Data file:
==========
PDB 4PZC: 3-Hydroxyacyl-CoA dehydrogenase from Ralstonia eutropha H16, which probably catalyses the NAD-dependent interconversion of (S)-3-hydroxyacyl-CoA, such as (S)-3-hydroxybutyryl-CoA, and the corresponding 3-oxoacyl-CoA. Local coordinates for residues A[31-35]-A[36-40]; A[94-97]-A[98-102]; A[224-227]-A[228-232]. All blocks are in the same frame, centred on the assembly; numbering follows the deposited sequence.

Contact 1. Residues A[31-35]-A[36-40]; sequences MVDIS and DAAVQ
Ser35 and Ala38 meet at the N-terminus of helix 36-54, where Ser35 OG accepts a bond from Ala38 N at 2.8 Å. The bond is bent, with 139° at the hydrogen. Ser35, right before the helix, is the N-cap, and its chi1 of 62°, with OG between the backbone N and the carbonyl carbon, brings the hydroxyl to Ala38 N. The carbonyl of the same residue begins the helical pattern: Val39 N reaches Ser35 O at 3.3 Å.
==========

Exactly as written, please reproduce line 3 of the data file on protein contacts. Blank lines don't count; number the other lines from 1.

Ser35 and Ala38 meet at the N-terminus of helix 36-54, where Ser35 OG accepts a bond from Ala38 N at 2.8 Å. The bond is bent, with 139° at the hydrogen. Ser35, right before the helix, is the N-cap, and its chi1 of 62°, with OG between the backbone N and the carbonyl carbon, brings the hydroxyl to Ala38 N. The carbonyl of the same residue begins the helical pattern: Val39 N reaches Ser35 O at 3.3 Å.